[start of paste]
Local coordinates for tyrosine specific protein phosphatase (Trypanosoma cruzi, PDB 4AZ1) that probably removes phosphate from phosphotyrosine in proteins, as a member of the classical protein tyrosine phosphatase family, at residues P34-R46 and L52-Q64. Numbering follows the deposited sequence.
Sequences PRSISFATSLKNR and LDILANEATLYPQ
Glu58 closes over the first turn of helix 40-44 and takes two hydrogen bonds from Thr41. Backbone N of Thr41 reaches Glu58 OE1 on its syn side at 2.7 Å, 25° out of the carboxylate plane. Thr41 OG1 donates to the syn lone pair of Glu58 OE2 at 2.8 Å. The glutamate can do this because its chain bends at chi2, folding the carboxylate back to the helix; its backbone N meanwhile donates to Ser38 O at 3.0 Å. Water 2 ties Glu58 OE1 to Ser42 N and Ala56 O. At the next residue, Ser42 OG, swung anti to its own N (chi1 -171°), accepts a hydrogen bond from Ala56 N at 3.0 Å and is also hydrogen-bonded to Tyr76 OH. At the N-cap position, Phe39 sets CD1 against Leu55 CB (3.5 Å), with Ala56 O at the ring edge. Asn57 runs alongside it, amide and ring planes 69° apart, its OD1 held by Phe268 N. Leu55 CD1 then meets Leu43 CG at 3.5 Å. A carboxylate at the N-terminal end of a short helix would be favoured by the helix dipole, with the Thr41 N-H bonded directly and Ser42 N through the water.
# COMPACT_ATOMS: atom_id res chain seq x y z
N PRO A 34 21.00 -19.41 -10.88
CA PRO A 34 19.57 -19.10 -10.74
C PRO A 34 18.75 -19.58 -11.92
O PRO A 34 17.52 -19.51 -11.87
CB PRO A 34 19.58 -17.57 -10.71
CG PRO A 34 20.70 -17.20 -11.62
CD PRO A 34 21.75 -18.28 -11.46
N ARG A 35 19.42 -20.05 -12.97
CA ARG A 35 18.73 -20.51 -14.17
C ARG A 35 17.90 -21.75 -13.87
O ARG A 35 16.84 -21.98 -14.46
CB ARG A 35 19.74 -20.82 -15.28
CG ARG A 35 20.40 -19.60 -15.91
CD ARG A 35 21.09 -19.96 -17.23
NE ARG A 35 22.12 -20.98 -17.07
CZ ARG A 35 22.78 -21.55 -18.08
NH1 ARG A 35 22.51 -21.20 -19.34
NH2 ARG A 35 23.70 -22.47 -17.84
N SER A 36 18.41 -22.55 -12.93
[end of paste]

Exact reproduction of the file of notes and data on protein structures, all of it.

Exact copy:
Local coordinates for tyrosine specific protein phosphatase (Trypanosoma cruzi, PDB 4AZ1) that probably removes phosphate from phosphotyrosine in proteins, as a member of the classical protein tyrosine phosphatase family, at residues P34-R46 and L52-Q64. Numbering follows the deposited sequence.
Sequences PRSISFATSLKNR and LDILANEATLYPQ
Glu58 closes over the first turn of helix 40-44 and takes two hydrogen bonds from Thr41. Backbone N of Thr41 reaches Glu58 OE1 on its syn side at 2.7 Å, 25° out of the carboxylate plane. Thr41 OG1 donates to the syn lone pair of Glu58 OE2 at 2.8 Å. The glutamate can do this because its chain bends at chi2, folding the carboxylate back to the helix; its backbone N meanwhile donates to Ser38 O at 3.0 Å. Water 2 ties Glu58 OE1 to Ser42 N and Ala56 O. At the next residue, Ser42 OG, swung anti to its own N (chi1 -171°), accepts a hydrogen bond from Ala56 N at 3.0 Å and is also hydrogen-bonded to Tyr76 OH. At the N-cap position, Phe39 sets CD1 against Leu55 CB (3.5 Å), with Ala56 O at the ring edge. Asn57 runs alongside it, amide and ring planes 69° apart, its OD1 held by Phe268 N. Leu55 CD1 then meets Leu43 CG at 3.5 Å. A carboxylate at the N-terminal end of a short helix would be favoured by the helix dipole, with the Thr41 N-H bonded directly and Ser42 N through the water.
# COMPACT_ATOMS: atom_id res chain seq x y z
N PRO A 34 21.00 -19.41 -10.88
CA PRO A 34 19.57 -19.10 -10.74
C PRO A 34 18.75 -19.58 -11.92
O PRO A 34 17.52 -19.51 -11.87
CB PRO A 34 19.58 -17.57 -10.71
CG PRO A 34 20.70 -17.20 -11.62
CD PRO A 34 21.75 -18.28 -11.46
N ARG A 35 19.42 -20.05 -12.97
CA ARG A 35 18.73 -20.51 -14.17
C ARG A 35 17.90 -21.75 -13.87
O ARG A 35 16.84 -21.98 -14.46
CB ARG A 35 19.74 -20.82 -15.28
CG ARG A 35 20.40 -19.60 -15.91
CD ARG A 35 21.09 -19.96 -17.23
NE ARG A 35 22.12 -20.98 -17.07
CZ ARG A 35 22.78 -21.55 -18.08
NH1 ARG A 35 22.51 -21.20 -19.34
NH2 ARG A 35 23.70 -22.47 -17.84
N SER A 36 18.41 -22.55 -12.93